As a poached rhino carcass lies in Kruger, his assassin checks two suitcases on a flight bound for Singapore. The trip begins smoothly, but when the luggage is put through an x-ray scanner they are flagged suspicious and opened for searching. Inside lies 3 million rand worth of rhino horn, and investigators are called to the scene. After authorities extract a small sample from the horn they enter it into the RhODIS database, a Rhino DNA Indexing System recording the DNA of rhinos in southern Africa. And two weeks later, when the poached carcass is found and sampled, the database connects the two, solving the crime. RhODIS, developed by the Veterinary Genetics Laboratory at the University of Pretoria, is a groundbreaking initiative, connecting poachers to their crimes and defending the rhino population.

One of three test kits can be used to connect a poacher to their crime. Picture courtesy of the University of Pretoria.

One of three test kits can be used to connect a poacher to their crime. Picture courtesy of the University of Pretoria.

Rhino poaching has increased for a number of reasons. The rhino’s most significant attribute is its horn, believed to have important healing powers in ancient Chinese medicine. From hangover cures to snakebite treatment, the horns can be ground and ingested to heal a variety of symptoms. And though modern research doesn’t support any of these myths, a market for rhino horn is still booming years after its onset.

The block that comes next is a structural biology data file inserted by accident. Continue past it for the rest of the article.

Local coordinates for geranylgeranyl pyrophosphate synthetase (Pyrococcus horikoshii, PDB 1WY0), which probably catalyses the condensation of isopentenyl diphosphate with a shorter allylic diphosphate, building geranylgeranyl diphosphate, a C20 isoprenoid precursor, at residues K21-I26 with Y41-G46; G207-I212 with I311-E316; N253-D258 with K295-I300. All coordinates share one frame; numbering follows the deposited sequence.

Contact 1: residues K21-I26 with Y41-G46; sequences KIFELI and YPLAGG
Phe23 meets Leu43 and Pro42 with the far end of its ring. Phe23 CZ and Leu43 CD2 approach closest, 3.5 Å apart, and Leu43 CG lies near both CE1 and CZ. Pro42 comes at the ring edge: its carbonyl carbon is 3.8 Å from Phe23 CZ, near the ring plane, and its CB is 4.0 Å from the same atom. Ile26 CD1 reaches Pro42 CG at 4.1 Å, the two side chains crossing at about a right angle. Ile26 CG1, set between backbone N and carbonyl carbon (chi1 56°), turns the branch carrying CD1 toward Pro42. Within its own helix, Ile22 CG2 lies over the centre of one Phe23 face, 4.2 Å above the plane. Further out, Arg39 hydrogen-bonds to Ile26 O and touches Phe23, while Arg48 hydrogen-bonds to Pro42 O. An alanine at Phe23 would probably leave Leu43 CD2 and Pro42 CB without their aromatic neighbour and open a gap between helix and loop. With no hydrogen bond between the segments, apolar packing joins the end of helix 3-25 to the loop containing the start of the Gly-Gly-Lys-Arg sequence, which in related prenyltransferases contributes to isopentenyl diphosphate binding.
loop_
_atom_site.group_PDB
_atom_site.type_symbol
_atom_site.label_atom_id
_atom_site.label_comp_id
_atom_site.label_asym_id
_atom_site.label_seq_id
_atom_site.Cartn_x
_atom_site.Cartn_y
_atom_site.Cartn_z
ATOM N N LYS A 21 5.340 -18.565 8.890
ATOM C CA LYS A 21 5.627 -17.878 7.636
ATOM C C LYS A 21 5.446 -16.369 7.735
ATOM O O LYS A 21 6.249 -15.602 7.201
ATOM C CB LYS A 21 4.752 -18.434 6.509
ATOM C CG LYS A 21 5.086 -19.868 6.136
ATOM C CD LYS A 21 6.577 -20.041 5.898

According to the Oxpeckers Center for Investigative Environmental Journalism, in 2013 1,108 rhinos were poached but only 343 poaching arrests were made, and in 2014 1,245 rhinos were poached but only 386 poaching arrests were made. Poachers are able to plan and execute their crimes with little consequence. The University of Pretoria was determined to change to these numbers through the creation of RhODIS.

The approach is simple. A small sample of rhinoceros horn containing DNA is taken to develop a genetic barcode exclusive to the animal. Along with DNA information this barcode includes the gender and species of the rhino (black rhino or white rhino), and is stored in a large database. This database can be utilised to connect the poached rhino to its horn, and identify the poacher to the case. Furthermore, it can be used to determine whether a horn is legal or poached.

Dr Cindy Harper, founder of RhODIS, notes that “The database also holds DNA samples from weapons and clothing from suspected poachers, evidence that can link suspects to specific poaching incidents.” Out of the 25,000 rhinos residing in South Africa, there are over 15,000 rhinos currently included in the database. And with more than 400 individuals trained in RhODIS, 200 cases have utilised the database already.

The University of Pretoria's Veterinary Genetics Laboratory. Picture courtesy of the University of Pretoria.

The University of Pretoria’s Veterinary Genetics Laboratory. Picture courtesy of the University of Pretoria.

To connect a poached animal to its horn RhODIS has developed three different sample collection kits, used dependent on the situation. The horn kit is used when collecting DNA from a detached horn, the forensic kit is used to uncover the genetic barcode of a poached animal and the routine kit is used when a rhino is relocated or undergoes an intervention.

Dr Harper and her research team have made it easier than ever to join the RhODIS movement with their smartphone app named eRhODIS. The app instructs users of the sampling kits and allows them to send their findings directly to investigators. “We wanted to ensure the data collected in the field is accurate and immediately available to the authorities,” Dr Harper says. Get a sampling kit, download the app, it’s never been easier to protect our rhinos.